Earth inspires Mudgee ceramicist Virginia Moffatt. Clay is the medium for her artistic expression, and nurturing of the soil underpins the success of her wonderful Australian native garden.
Australian native plants are beautifully balanced with a limited, harmonious selection of exotics. The diversity of plant types creates a bushland-like effect in Virginia’s town garden.
A long term commitment to soil building, particularly mulching, has paid dividends, and has been complemented by attention to details- research, gathering seeds, and experimenting with native plant propagation techniques.
Eremophilas, hakea, kangaroo paw, grevilleas and eucalypts, banksias, bottlebrush, form the basis of the garden. Shady protected areas form a haven for birds nest ferns and rock lily orchids.
Interesting complexity is achieved by clustering of different varieties of selected plant types, such as these banksias.
A huge Eucalyptus alba forms an enveloping presence on the western boundary and defines the character of the garden. Light and shade are carefully managed, enabling plants to flourish and bloom beneath the canopy of stately eucalypts. Medium height trees let the sun in- casuarinas, bottlebrushes, slender eucalypts.
Much attention has been given to contrasting colours and textures.
The vibrant colours of some natives’ flowers are striking against silvery foliage.
Delicacy can be a surprise, with some native varieties, such as this exquisite standard weeping grevillea.
Occasional lush green grassy spaces are separated by islands and pathways of pale grey crushed limestone. An enchanting chiaroscuro effect is created by fine foliage under the dappled shade of huge, established eucalypts.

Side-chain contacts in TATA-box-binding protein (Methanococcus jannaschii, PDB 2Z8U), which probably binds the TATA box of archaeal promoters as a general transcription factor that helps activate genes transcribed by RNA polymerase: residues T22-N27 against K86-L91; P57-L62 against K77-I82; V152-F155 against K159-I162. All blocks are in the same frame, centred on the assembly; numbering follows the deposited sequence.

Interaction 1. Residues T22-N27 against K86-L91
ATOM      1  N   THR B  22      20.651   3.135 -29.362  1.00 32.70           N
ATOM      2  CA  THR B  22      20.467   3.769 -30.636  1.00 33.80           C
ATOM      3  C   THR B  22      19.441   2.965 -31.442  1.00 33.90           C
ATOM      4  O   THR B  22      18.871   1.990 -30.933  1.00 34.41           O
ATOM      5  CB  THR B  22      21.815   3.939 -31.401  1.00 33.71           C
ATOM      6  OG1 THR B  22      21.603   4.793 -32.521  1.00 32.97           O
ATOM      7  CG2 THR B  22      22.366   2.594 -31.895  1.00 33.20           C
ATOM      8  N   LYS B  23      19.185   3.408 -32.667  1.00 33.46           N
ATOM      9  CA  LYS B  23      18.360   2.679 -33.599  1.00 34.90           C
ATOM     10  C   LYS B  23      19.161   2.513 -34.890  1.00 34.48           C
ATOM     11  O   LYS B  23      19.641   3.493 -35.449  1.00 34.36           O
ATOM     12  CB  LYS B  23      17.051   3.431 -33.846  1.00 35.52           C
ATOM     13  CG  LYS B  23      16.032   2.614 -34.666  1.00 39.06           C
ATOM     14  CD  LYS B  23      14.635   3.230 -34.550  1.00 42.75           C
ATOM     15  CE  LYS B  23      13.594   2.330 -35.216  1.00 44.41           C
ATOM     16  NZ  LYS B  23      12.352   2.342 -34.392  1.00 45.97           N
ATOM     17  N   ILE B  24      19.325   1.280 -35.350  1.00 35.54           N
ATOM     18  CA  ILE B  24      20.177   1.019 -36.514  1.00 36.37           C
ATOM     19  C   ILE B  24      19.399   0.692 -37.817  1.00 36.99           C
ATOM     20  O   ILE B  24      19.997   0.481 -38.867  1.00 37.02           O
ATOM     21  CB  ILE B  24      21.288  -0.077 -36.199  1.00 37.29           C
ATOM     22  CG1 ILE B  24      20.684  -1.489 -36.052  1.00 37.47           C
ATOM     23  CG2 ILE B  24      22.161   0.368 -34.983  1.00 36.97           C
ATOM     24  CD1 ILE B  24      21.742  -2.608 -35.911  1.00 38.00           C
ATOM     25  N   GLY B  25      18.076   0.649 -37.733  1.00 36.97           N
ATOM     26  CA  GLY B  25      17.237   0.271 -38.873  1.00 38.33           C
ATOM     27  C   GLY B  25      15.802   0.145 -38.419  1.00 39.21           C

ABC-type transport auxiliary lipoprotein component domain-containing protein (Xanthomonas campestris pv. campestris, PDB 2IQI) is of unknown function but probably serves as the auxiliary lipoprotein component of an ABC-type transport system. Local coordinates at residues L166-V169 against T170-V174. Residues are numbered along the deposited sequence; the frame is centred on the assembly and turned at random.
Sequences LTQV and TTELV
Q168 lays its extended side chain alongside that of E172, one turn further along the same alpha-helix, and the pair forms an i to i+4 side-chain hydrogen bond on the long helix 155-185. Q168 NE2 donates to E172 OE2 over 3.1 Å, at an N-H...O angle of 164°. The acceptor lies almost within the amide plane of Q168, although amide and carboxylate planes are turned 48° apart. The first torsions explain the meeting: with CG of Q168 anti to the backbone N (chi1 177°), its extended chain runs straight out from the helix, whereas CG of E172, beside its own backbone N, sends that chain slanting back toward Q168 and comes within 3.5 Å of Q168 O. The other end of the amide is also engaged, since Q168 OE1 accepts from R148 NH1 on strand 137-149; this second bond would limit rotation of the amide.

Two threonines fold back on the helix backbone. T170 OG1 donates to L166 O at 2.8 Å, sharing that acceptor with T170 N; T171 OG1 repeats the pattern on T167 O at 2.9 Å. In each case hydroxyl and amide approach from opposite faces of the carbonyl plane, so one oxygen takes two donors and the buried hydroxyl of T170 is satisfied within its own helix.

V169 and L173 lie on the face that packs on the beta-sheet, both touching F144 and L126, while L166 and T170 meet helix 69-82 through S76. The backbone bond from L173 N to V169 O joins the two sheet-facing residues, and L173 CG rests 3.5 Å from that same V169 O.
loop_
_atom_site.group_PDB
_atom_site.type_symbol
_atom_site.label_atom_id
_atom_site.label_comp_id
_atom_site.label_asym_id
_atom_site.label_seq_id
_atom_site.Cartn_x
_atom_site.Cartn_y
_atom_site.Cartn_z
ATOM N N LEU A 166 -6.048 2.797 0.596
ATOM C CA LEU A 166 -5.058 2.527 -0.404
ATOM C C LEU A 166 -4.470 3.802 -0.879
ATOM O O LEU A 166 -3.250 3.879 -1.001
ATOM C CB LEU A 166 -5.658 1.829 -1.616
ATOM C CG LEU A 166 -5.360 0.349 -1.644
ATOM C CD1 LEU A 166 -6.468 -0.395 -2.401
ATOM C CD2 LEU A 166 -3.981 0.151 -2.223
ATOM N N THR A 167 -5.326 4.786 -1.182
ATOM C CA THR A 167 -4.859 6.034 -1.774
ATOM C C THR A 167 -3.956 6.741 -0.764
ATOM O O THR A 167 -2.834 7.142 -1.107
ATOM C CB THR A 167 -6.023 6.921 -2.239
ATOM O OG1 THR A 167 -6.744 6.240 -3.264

Virginia’s personal presence is felt, as her signature ceramic houses and organic shaped sculptures form a binding thread throughout the garden.
Virginia developed her interest in gardening when she saw the outback landscape for the first time. “I was inspired by Broken Hill when I went out there to work- I was fascinated by all the strange plants that I’d never seen before.”
More recently, Virginia was blown away by the colours of Western Australian wildflowers, and the way the plant varieties change as the landscape and soils change. Returning to Mudgee, she’s been working to replicate some of what she saw in WA- starting with propagation techniques. So far, Virginia has successfully raised kunzea from seed.
Virginia shows me a silvery eucalypt near her front gate. It’s been well trimmed as she has been happy to give foliage to anyone who wants it for floral arrangements. “What I love about gardening is the sharing.”
Virginia says: “I need to bond with my plants. Tube stock is best- they’re young and I can bond with them right from the start. I keep myself together by gardening. ”
As I’m leaving, Virginia takes a break from her studio, where she’s working on a large clay sculpture, to take a relaxing walk through her lovely, inspirational garden.